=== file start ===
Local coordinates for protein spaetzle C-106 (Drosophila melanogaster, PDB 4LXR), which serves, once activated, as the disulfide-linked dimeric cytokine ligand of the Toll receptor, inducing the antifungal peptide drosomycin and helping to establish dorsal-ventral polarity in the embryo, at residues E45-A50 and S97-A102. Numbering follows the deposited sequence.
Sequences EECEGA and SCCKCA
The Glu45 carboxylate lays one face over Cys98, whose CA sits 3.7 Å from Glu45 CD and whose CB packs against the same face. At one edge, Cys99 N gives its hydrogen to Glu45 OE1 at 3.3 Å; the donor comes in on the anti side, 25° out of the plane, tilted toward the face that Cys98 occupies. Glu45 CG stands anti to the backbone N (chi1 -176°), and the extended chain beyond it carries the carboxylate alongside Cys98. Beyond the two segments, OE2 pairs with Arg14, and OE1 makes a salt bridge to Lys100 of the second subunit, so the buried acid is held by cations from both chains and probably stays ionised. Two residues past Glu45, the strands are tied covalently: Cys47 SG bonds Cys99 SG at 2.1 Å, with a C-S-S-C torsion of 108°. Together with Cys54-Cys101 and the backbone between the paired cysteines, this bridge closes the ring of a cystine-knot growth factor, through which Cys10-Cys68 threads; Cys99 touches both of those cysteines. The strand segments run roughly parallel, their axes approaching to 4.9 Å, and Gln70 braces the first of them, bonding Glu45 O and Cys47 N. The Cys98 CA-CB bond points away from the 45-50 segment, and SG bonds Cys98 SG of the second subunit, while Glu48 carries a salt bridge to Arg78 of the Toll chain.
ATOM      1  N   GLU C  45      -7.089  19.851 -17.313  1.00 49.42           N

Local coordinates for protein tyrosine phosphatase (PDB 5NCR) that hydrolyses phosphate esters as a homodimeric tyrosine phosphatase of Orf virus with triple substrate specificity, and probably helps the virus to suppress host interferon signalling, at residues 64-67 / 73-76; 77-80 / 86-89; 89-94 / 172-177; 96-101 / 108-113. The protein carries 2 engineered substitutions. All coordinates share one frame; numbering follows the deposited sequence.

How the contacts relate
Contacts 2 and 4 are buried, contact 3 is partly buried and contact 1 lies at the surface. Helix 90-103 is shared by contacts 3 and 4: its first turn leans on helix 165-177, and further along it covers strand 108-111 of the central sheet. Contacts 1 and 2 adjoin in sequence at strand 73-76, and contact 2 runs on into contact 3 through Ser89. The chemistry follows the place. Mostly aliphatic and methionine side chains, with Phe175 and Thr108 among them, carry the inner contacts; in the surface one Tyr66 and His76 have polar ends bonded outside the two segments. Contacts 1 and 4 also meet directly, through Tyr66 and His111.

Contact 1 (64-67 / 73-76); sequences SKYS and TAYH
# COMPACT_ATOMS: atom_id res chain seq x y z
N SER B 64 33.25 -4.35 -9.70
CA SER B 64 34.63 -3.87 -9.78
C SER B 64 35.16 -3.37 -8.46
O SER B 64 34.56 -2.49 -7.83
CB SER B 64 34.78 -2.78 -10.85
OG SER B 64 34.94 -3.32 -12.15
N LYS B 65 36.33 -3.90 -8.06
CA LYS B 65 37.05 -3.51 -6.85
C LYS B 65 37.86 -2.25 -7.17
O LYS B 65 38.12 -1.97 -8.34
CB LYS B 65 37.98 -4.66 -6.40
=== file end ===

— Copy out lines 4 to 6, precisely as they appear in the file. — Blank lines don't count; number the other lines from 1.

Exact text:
ATOM      1  N   GLU C  45      -7.089  19.851 -17.313  1.00 49.42           N

Local coordinates for protein tyrosine phosphatase (PDB 5NCR) that hydrolyses phosphate esters as a homodimeric tyrosine phosphatase of Orf virus with triple substrate specificity, and probably helps the virus to suppress host interferon signalling, at residues 64-67 / 73-76; 77-80 / 86-89; 89-94 / 172-177; 96-101 / 108-113. The protein carries 2 engineered substitutions. All coordinates share one frame; numbering follows the deposited sequence.

How the contacts relate